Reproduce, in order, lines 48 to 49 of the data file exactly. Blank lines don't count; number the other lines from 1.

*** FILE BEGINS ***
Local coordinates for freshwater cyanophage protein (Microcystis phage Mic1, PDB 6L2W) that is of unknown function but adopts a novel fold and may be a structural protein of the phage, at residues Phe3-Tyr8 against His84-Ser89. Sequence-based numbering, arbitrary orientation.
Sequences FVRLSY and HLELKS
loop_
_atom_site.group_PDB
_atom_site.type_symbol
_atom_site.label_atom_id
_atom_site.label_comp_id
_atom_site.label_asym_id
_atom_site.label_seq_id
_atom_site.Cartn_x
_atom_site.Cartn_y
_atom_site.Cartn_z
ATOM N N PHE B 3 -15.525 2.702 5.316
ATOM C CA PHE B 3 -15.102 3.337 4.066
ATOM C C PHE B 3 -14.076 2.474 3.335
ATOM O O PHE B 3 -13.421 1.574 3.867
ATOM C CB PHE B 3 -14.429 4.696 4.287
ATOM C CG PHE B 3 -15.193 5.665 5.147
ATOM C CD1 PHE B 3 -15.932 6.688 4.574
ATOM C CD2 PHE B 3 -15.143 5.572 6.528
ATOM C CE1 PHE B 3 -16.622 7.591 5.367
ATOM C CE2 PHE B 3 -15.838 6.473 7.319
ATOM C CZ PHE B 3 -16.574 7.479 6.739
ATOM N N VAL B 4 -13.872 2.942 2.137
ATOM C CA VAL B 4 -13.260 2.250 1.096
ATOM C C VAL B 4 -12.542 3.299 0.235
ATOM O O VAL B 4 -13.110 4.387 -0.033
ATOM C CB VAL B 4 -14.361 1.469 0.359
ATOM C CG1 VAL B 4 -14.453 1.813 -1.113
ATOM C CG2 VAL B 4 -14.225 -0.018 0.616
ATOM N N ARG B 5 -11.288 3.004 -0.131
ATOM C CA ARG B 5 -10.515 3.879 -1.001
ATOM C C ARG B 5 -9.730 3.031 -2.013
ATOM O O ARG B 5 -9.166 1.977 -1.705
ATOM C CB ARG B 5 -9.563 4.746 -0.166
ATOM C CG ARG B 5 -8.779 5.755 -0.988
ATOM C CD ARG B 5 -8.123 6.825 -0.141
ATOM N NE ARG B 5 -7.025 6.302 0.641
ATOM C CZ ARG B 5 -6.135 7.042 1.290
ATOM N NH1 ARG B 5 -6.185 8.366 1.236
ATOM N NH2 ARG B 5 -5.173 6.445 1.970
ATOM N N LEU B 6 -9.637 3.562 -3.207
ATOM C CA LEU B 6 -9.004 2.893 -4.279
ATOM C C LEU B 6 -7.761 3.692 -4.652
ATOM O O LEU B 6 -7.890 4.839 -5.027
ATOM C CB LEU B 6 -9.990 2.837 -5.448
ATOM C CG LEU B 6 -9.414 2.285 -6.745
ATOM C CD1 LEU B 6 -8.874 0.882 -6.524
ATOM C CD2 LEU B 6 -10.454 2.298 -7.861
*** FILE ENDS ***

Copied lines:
ATOM C CD1 LEU B 6 -8.874 0.882 -6.524
ATOM C CD2 LEU B 6 -10.454 2.298 -7.861